4. Potted design. The enclosure is filled with “an encapsulating compound” which improves heat dissipation and provides component protection. The “potting” material is much like an epoxy resin…nothing can permeate it so as to get into the electronics.

Because of their design requirements, traditional string inverters use large electrolytic capacitors in their circuitry. These are notorious for their short operating life, especially in field applications. Micro-inverters use these components also, but they utilize a more durable design. Here’s some material taken from an Enphase Reliability Study on Electrolytic Capacitors:

“For traditional power converters, an acceptable useful life of capacitors is as low as 2000 hours at 85°C. Out of desire to increase the reliability of its inverters, Enphase Micro-inverters use capacitors rated from 4000 to 10000h at 105°C. The capacitor lifetime is very sensitive to temperature as its useful life doubles for every 10°C temperature drop.”

Enphase also uses designs that leverage the use of parallel capacitors – they use two devices connected together in parallel instead of one larger device. If / when one capacitor fails, the quality of the current wave degrades because it gets a little more ripple in it, but it’s not catastrophic to the inverter. This redundant design strategy also facilitates longer useful life for these inverters.

Since micro-inverters are a relatively new development in the industry, there’s not much lifespan data available yet. In an Enphase white paper, they compare their Mean Time Between Failures (MTBF) determined from accelerated lifecycle testing to other electronics:

Sun Microsystems: “The concept of MTBF is often confused with a component’s expected useful life. In fact, these concepts are not the same. For example, a battery may have a useful life of four hours and have an MTBF of 100,000 hours. These figures indicate that in a population of 100,000 batteries there will be approximately one battery failure every hour during its four hour lifespan.”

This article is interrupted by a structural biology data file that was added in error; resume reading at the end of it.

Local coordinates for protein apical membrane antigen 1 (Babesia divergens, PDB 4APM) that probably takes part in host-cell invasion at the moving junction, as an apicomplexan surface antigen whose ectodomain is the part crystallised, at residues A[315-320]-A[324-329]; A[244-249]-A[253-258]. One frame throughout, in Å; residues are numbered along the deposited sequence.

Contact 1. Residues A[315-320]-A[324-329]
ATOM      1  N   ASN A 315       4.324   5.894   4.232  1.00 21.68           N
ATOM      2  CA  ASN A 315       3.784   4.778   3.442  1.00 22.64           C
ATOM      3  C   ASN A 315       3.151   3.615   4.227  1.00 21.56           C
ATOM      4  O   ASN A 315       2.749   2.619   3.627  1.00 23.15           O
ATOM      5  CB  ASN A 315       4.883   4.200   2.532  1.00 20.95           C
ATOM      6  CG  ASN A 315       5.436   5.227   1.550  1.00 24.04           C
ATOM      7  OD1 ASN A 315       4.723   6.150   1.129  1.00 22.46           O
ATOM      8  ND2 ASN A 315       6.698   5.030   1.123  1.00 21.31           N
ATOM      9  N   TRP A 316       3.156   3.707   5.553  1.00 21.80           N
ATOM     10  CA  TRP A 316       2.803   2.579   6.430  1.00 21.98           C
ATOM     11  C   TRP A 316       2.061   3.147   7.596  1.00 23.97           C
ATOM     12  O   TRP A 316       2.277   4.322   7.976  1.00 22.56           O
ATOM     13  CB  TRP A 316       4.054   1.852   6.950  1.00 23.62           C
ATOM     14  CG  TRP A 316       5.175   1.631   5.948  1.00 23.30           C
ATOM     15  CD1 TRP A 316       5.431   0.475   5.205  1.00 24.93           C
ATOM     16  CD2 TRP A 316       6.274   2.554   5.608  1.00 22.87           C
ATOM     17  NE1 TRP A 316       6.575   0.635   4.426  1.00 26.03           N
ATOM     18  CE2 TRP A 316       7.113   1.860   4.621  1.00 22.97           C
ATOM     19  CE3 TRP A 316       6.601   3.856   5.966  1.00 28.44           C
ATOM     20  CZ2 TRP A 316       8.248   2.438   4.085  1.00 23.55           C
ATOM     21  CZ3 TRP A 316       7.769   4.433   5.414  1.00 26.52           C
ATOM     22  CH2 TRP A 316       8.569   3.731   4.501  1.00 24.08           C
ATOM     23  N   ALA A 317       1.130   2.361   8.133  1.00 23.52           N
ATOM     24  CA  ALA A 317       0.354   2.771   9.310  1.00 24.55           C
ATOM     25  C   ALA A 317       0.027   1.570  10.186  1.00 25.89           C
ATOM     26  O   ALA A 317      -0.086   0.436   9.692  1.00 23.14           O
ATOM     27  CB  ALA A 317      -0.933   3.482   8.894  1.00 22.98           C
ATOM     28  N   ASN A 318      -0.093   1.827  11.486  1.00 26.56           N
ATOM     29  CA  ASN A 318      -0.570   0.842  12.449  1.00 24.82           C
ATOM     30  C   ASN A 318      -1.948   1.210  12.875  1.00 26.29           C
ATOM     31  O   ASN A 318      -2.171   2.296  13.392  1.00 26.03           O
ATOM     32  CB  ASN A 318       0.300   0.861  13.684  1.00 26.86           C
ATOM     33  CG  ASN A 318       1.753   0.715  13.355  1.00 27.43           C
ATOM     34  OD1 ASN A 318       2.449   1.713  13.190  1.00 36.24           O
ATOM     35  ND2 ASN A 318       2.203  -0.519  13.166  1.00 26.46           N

Currently Enphase’s product specification is an MTBF of 330 years, or more than 2.8 million hours. The company claims it has a 600-year MTBF goal, which, when achieved, would make integrating micro-inverters with solar panels at the factory the default industry design. When we reach that point (which Arise predicts will occur within the next 10 years), solar modules with integrated micro-inverters will be truly plug and play devices. Meanwhile, even with 330 year MTBFs, the current micro-inverters are highly reliable. Couple this with their increased performance over string inverters, and far superior reporting capability (down to the module level), and it’s no wonder they’re enabling the most advanced PV solutions being installed in the industry today. Watt-for-watt, micro-inverters do cost more than string inverters, but we believe the increased cost is a smart investment given the advantages they deliver.

There are at least a dozen companies working on micro-inverters, but Enphase is clearly the industry leader. This is why Arise has partnered with Enphase, and why we offer our clients PV solar solutions that include an upgrade to Enphase micro-inverters, while remaining cost competitive with solutions other companies propose that are based on traditional string inverters.